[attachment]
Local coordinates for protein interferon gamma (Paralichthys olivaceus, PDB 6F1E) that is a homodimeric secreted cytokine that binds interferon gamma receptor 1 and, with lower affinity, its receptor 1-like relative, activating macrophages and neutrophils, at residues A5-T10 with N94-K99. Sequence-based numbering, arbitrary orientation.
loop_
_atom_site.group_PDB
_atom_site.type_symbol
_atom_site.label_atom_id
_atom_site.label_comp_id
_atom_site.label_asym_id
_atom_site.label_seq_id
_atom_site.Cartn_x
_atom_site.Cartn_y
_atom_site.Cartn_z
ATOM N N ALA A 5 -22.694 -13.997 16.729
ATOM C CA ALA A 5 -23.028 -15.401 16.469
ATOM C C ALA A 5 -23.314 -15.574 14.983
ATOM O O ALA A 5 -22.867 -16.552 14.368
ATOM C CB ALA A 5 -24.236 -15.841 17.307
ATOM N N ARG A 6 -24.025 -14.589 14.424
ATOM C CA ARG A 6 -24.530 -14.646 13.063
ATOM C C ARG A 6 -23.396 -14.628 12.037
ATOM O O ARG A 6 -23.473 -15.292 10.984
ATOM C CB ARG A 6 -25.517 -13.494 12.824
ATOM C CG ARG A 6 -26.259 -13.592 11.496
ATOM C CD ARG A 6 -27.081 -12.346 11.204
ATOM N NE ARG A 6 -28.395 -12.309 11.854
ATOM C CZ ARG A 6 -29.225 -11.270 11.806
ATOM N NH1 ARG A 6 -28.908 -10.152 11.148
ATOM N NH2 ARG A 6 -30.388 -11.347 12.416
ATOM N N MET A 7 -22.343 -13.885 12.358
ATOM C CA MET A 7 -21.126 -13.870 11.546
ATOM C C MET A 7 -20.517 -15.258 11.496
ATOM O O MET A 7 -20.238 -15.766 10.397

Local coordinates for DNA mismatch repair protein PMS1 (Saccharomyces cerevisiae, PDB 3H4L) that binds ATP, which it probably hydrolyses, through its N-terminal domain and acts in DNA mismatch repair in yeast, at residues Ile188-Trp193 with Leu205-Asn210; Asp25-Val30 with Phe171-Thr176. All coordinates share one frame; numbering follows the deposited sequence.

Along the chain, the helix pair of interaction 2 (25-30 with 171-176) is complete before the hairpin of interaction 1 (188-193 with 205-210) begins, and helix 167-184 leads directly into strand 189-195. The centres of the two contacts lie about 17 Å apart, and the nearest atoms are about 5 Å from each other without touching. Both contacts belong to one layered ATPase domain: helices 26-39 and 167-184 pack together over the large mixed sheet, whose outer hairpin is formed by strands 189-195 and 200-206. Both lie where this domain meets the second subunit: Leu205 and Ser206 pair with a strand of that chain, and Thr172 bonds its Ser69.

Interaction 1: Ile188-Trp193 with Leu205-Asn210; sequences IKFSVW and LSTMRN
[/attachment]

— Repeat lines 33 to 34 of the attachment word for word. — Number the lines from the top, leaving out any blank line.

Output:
Along the chain, the helix pair of interaction 2 (25-30 with 171-176) is complete before the hairpin of interaction 1 (188-193 with 205-210) begins, and helix 167-184 leads directly into strand 189-195. The centres of the two contacts lie about 17 Å apart, and the nearest atoms are about 5 Å from each other without touching. Both contacts belong to one layered ATPase domain: helices 26-39 and 167-184 pack together over the large mixed sheet, whose outer hairpin is formed by strands 189-195 and 200-206. Both lie where this domain meets the second subunit: Leu205 and Ser206 pair with a strand of that chain, and Thr172 bonds its Ser69.

Interaction 1: Ile188-Trp193 with Leu205-Asn210; sequences IKFSVW and LSTMRN